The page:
I'm sorry. It was not intended to be hurtful in any way; I've read a lot of more scientific things while all this has been going on and frankly I prefer not to get as bogged down in every single discussion. I posted it for my own benefit as well as anyone else who doesn't have time or inclination to do what epidemiologists do for a living. I tried to broadcast my tone by using a smiley right up front, but obviously that failed.

However, seeing your reaction, I will point out that despite your experience you posted blatantly incorrect information:

4 hours ago, GrumpyRN said:

But if you're positive for a virus you are positive for a virus.

And if you actually have that virus/illness then the test was correct. If you actually don't, then it wasn't.

4 hours ago, GrumpyRN said:

The test has something like a 30% false negative rate so if you're positive you're positive,

Can you explain? I don't understand the relevance/connection.

Thank you.

GrumpyRN, NP

Has 38 years experience. Specializes in Emergency Department.

5 minutes ago, JKL33 said:

However, seeing your reaction, I will point out that despite your experience you posted blatantly incorrect information:

No, if you test positive for the virus then as far as you and the world are concerned you have the virus whether it is false or not. You do not need to re-test.

6 minutes ago, JKL33 said:

Can you explain? I don't understand the relevance/connection.

I have worded it badly. If ~30% are false negative that means all negatives and 30% of positives will be treated as negative therefore having a positive result means you are much more likely to actually have the virus than not, see my comment above. Having a negative test is not absolute confirmation that you are virus free. Therefore practically, ignore the term false positive and treat every positive as true.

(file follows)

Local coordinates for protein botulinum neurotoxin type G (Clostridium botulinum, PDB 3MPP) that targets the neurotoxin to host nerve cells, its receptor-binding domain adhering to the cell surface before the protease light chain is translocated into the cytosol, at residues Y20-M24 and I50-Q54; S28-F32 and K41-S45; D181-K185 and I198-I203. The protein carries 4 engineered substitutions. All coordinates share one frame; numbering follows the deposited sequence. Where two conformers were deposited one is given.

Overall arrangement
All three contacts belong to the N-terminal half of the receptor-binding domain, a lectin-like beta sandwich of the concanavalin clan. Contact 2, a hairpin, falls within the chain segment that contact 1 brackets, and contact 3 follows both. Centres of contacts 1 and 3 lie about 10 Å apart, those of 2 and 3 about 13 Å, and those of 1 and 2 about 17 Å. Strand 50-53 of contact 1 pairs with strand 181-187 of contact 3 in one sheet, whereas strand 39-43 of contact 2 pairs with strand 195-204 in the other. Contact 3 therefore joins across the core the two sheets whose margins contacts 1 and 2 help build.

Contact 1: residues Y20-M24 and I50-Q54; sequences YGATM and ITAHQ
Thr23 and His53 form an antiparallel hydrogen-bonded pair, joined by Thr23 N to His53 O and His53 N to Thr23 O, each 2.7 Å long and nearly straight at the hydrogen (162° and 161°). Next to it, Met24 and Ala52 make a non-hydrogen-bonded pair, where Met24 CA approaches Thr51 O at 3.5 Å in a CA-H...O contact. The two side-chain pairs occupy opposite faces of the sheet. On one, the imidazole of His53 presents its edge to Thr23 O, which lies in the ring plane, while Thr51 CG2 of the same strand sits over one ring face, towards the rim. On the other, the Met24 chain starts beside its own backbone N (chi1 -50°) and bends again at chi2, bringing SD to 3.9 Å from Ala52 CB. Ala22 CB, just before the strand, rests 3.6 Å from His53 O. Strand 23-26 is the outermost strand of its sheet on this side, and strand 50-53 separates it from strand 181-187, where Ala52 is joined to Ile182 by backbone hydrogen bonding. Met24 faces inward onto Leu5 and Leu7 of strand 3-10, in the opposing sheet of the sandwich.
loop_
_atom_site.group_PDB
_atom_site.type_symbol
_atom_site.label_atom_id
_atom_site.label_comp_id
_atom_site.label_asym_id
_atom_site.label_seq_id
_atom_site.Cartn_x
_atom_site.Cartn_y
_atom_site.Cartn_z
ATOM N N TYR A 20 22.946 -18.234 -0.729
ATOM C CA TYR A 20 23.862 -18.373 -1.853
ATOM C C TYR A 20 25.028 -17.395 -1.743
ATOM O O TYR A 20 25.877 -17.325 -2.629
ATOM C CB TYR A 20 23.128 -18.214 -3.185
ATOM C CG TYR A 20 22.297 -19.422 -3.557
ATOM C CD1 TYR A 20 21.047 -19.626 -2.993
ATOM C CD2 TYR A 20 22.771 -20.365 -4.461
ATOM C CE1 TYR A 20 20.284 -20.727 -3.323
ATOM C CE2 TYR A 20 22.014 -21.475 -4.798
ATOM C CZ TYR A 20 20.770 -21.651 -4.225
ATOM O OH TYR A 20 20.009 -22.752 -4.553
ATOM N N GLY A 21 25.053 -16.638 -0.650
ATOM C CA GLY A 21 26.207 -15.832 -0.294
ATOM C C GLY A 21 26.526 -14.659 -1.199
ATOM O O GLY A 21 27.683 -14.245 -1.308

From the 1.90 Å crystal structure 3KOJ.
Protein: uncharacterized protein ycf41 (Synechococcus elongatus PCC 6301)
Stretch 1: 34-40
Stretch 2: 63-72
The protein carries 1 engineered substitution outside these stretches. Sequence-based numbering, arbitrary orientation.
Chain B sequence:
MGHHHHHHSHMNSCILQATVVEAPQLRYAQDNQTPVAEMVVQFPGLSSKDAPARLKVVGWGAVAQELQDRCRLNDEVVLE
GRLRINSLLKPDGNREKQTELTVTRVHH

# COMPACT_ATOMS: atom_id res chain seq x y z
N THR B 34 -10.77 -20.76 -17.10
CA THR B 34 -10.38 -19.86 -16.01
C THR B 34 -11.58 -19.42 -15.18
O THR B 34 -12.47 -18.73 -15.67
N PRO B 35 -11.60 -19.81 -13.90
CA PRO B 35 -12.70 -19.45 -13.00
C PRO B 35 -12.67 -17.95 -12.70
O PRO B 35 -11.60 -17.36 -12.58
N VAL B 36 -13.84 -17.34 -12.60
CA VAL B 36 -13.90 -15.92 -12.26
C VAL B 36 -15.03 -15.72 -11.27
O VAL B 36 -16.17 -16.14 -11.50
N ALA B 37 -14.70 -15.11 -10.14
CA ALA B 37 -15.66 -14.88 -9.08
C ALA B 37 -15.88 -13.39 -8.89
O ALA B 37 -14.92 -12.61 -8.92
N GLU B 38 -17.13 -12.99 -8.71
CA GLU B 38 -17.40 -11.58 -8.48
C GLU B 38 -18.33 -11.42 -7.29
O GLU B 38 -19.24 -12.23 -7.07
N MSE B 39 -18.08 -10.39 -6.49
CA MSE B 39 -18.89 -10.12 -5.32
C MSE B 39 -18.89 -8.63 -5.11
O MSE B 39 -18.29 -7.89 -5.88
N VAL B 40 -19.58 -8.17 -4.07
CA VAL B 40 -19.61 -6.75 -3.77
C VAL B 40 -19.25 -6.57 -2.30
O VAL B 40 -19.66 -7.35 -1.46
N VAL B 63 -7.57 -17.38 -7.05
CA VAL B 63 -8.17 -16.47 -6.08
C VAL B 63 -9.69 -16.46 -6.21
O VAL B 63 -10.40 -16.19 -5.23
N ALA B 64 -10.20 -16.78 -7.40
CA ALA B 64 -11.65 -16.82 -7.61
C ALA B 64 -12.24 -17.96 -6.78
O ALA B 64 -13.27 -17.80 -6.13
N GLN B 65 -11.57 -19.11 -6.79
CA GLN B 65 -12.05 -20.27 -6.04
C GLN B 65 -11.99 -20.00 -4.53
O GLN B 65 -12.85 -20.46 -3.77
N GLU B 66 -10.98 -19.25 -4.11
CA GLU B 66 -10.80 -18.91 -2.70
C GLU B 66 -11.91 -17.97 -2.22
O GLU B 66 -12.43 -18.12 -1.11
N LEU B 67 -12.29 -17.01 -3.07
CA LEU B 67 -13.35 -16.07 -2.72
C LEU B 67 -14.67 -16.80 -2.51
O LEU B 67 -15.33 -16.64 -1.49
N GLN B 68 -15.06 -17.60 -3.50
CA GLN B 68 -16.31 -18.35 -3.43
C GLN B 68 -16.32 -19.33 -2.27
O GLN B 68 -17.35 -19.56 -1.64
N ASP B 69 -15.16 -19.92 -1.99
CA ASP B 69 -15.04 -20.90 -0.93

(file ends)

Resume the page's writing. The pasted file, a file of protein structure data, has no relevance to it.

I'm not sure what is happening in your part of the world but here the virus is ageist, sexist and racist. Effects older people, males more than female and ethnic minorities more than white. So younger people can be symptom free and infected - one of the arguments against re-opening schools.

31 minutes ago, GrumpyRN said:

No, if you test positive for the virus then as far as you and the world are concerned you have the virus whether it is false or not. You do not need to re-test.

Yes. As a practical matter I agree. But perhaps that generally works best when the person tested has a significant reason they want to be tested, such as having very mild atypical sx but living with a very high risk individual. Then, sure, if they're going to be tested then they might as well come at it with the idea that they will take a positive as being a true positive unless the testers or medical providers have a reason to question their particular result.

A few people, though, (and I admit/understand that false negatives are generally more common than false positives), could really face hardship from a false positive when the pretest probability is very low (prevalence is low), such as a case where a random employer mandates testing as part of a cooperative community effort or a person individually agrees to be tested in response to a community campaign for epidemiological purposes or whatever. Then you may end up with a few here and there who unexpectedly test positive and want to know more about their situation due to the downstream effects of a positive result, such as being told they can't come to work or feeling as if they shouldn't be providing care to an at-risk loved one, etc.

31 minutes ago, GrumpyRN said:

So younger people can be symptom free and infected - one of the arguments against re-opening schools.

Yes, definitely. And I think it's important that we understand more about these people and especially the extent to which they spread the virus. But...I still do think that we have to be aware of the small potential for false positives as well as the more common false negatives. Honestly, for better understanding of the virus, people who are completely asymptomatic and test positive do kind of warrant confirmatory testing -- and even further follow-up if possible. That (?) seems like it would go a long way to helping with the question of how much spread happens via asymptomatic individuals as well as how many will remain asymptomatic vs. actually in retrospect were presymptomatic when they tested positive.

I don't know...interesting and overwhelming.

Thanks for your answer.

Edited by JKL33

GrumpyRN, NP

Has 38 years experience. Specializes in Emergency Department.

15 hours ago, JKL33 said:

A few people, though.... could really face hardship from a false positive

This is unfortunately a difference in our two countries, in UK they would be eligible for sick pay (in NHS eligible for 6 months full pay then 6 months half pay when off sick) so people are less resistant to being off work even when they are not actually sick. In US there are real hardships.

As you say, interesting and overwhelming.

Remember the old Chinese curse - "May you live in interesting times." These are very definitely, by any measurement used, "interesting times."

Stay safe.